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لطفا به این شش دقیقه صوت گوش نموده و همزمان متن زیر را مرور نمایید ، هر بخش را که متوجه نشدید صورت را متوقف نموده و یا به عقب برگردانید

به خاطر داشته باشید این صوت مربوط به سطح متوسط می باشد و احتمالا برای سطح ابتدایی کمی دشوار است

Yvonne: Hello, I’m Yvonne Archer and this is “6 minute English”. And with me today
is Callum Robertson. Hello Callum!
Callum: Hello Yvonne.
Yvonne: Now today’s topic is about an extraordinary document which has been kept
secret for more than thirty years but it’s now been made public. It’s been kept
in a place where other documents and records are kept about Britain’s history
and that place is called the National Archives. But before we find out more
about this extraordinary document, I’ve got a big question for Callum and it’s
about the British National Archives. Callum, when were they started? Was it
a) 800 years ago
b) 850 years ago – or
c) 900 years ago
Callum: I haven’t got a clue really so I’m just going to guess at 850 years ago.
Yvonne: Right, whichever answer is right, it was a long time ago! We’ll find out later
on.
Now during the 1970s, the British government felt that a nuclear attack was a
real possibility.
Callum: Yeah, I’m old enough to remember those times – the times of the Cold War. It
was quite a scary time when you look back on it now.
Yvonne: Hmmm. The government got together with the BBC and wrote a secret script.
It was to be recorded and broadcast every two hours if there was a nuclear
attack.
Callum: Now that must have been a very difficult script to write.
Yvonne: Exactly, but that’s what the BBC and the government had to do. And when it
was written, it was hidden away in the National Archives ready for use. But
recently, the script was ‘declassified’. Callum, why don’t you explain that for us?
Callum: Well if there’s a document which is meant to be secret, then it’s ‘classified’. It’s
given a classification like ‘Top Secret’ and only a few people can see it. But
when it becomes public – after thirty years in Britain, these documents can be
made public – we say it’s been ‘declassified’. So a ‘declassified’ document is a
document that used to be secret, you couldn’t see it, but now, everyone can see
it.
Yvonne: Now before we find out what was in that nuclear script, let’s look at some of
the language that we’ll come across. Callum, people get confused by the word
‘casualties’…
Callum: Well the word ‘casualties’ is a noun and it’s to talk about not just the number of
people who are killed, but are also killed or injured in an accident or a war.
Yvonne: Thanks, Callum. Now as we listen to a reading of part of that declassified
nuclear script, try to find out what three things the script was asking people to
do…
FROM A REPORT BYMARK SANDERS
This is the Wartime Broadcasting Service. This country has been attacked with nuclear
weapons. Communications have been severely disrupted, and the number of casualties and the
extent of the damage are not yet known. Stay tuned to this wavelength, stay calm and stay in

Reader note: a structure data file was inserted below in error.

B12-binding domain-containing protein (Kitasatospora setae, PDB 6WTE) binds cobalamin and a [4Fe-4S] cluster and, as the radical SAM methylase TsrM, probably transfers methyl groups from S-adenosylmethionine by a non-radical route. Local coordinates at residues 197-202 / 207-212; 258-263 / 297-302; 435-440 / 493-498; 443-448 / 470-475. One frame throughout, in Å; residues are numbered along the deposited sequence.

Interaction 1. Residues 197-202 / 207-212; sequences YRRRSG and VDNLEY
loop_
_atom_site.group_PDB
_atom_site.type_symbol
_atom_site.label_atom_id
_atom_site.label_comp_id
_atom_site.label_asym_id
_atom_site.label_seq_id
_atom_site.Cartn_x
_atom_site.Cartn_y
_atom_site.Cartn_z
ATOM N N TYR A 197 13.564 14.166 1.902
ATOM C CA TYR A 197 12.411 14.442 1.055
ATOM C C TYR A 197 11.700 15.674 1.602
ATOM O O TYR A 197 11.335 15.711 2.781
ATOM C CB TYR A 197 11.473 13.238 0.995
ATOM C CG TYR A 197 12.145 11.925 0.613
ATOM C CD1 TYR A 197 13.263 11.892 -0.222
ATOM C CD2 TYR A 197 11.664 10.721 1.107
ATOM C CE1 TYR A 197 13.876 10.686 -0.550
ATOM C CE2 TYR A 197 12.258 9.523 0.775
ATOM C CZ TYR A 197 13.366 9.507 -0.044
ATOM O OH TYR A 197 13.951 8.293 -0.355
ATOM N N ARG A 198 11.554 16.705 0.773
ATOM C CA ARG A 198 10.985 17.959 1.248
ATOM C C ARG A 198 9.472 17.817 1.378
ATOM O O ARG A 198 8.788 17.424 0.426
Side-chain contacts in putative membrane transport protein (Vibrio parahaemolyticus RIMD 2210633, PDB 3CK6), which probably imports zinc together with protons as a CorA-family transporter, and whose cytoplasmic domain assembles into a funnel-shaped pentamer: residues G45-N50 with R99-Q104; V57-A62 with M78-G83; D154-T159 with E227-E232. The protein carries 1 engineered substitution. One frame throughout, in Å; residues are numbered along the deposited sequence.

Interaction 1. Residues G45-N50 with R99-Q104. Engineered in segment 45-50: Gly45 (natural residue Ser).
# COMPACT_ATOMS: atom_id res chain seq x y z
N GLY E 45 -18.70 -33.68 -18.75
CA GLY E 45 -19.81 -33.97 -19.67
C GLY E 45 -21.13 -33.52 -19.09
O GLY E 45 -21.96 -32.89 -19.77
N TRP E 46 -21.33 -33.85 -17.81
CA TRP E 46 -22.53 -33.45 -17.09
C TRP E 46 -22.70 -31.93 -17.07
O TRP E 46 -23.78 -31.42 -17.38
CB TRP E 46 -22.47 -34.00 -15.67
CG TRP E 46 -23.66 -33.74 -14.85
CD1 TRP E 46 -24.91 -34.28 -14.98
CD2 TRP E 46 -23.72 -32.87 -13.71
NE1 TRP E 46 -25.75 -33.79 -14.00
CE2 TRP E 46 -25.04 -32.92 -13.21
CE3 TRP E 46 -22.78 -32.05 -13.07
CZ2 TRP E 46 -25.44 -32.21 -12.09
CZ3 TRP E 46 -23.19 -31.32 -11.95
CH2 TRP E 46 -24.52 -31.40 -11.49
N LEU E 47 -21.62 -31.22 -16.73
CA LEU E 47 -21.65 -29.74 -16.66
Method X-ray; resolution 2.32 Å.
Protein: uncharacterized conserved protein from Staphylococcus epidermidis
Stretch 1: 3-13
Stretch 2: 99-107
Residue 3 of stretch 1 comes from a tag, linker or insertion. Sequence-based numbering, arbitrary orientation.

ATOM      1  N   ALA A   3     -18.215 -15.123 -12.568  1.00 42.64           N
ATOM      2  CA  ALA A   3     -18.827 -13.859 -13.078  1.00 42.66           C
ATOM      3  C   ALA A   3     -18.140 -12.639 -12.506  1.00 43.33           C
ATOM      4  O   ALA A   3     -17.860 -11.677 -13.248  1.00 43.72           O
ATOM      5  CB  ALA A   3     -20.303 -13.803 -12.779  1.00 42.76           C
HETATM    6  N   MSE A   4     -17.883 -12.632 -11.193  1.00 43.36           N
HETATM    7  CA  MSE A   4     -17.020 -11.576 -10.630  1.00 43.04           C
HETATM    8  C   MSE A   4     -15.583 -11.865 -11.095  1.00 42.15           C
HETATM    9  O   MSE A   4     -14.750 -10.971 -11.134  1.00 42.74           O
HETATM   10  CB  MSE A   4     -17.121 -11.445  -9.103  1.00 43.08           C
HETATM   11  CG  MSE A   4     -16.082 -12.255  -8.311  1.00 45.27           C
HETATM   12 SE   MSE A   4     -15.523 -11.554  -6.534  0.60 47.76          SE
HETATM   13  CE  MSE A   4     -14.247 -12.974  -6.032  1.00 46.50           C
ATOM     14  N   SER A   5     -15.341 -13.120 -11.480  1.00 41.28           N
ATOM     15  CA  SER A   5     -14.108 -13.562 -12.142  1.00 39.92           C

your own homes.
Yvonne: Oooh, that makes me feel really cold.
Callum: It’s definitely quite chilling to listen to that as though a nuclear attack has
already happened.
Yvonne: So what three things did the script ask everyone to do, Callum?
Callum: Well, it told people to ‘stay tuned’ which means, don’t change your radio
channel, keep listening to this one for news and information. It told people to
‘stay calm’ – because of course, panicking in an emergency isn’t useful. And
finally, the script asked everyone to stay at home – don’t go outside.
Yvonne: Thanks, Callum.
Now the government and the BBC discussed what should go into the secret
script from 1972 to 1975!
Callum: …three years – that’s a long time. It’s a lot longer than we have to write a “6
Minute English” script!
Yvonne: It certainly is – that’s for sure. But then, we don’t have to write scripts that are
really that important, do we? I’ve another chilling extract for you from the
nuclear script which explains why people were being asked to stay at home…
FROM A REPORT BYMARK SANDERS
Remember, there is nothing to be gained by trying to get away. By leaving your homes you
could be exposing yourselves to greater danger.
Yvonne: So trying to ‘get away’ – to run away from home might have been even more
dangerous for people than staying inside their homes. Do you happen to know
why they said that Callum?
Callum: Well, there’d be a number of reasons. One, if there’s a nuclear attack, then
there’s a danger of radiation sickness in the air. You’d be a little safer staying at
home. But also, you know, there could be panic on the streets, the traffic would
be chaos, it would be very dangerous. So, best to stay at home – safest. That’s
what they believed.
Yvonne: That sounds sensible. Anyway, here’s something a little less frightening: the
declassified records show that one government official felt it was really, really
important for someone from the BBC, with a voice that most people knew
and trusted, should be the one to record the announcement. And this was
because the government didn’t want people to believe that the BBC had been
‘obliterated’ – totally destroyed – gone forever!
Callum: Well that just shows how important the BBC was – and of course, still is today
for many people around the world!
Yvonne: Absolutely. Now Callum – today’s big question was: When was the British
National Archives started? And your answer was…
Callum: Well I said 850 years ago – but it was just a guess.
Yvonne: Ahh – it was a good guess – you were 50 years out. It was 900 years ago.
Callum: 900 years ago. Oh dear, wrong again.
Yvonne: Never mind! Well, we hope you’ve enjoyed today’s ‘6 Minute English’. And do
join us again next time for more.
C + Y: Goodbye!

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